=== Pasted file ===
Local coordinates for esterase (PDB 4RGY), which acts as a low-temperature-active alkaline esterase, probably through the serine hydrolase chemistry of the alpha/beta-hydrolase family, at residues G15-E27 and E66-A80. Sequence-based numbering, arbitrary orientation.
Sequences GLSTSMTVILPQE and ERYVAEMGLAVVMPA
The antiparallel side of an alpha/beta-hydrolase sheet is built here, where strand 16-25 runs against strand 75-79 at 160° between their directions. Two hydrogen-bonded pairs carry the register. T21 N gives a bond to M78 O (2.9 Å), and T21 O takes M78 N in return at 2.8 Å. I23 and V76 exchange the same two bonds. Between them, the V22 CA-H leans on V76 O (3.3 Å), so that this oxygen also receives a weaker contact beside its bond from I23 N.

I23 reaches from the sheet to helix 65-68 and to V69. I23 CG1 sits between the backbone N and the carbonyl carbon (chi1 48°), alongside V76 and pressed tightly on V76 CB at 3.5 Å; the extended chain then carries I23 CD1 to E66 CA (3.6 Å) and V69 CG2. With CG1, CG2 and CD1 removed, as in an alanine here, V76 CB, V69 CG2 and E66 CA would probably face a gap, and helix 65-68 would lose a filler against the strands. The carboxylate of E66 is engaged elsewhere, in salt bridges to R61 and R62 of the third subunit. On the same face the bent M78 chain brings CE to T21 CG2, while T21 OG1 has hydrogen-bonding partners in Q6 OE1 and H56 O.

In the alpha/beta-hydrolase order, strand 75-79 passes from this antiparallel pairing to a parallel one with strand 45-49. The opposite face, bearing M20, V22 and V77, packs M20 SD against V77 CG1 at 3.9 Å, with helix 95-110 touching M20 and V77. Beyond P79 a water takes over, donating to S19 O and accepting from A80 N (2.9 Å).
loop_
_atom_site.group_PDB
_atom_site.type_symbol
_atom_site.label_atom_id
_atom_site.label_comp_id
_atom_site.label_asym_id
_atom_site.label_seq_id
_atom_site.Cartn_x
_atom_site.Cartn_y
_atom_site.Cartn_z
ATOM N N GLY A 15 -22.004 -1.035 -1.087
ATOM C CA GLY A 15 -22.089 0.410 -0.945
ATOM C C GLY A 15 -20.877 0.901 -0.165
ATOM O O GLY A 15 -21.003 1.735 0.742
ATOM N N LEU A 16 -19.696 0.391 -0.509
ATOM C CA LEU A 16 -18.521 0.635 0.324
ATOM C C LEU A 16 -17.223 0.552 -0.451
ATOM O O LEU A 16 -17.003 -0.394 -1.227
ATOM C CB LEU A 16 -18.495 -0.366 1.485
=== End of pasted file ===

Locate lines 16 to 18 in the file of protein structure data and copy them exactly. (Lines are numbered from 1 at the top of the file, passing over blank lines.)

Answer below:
ATOM N N GLY A 15 -22.004 -1.035 -1.087
ATOM C CA GLY A 15 -22.089 0.410 -0.945
ATOM C C GLY A 15 -20.877 0.901 -0.165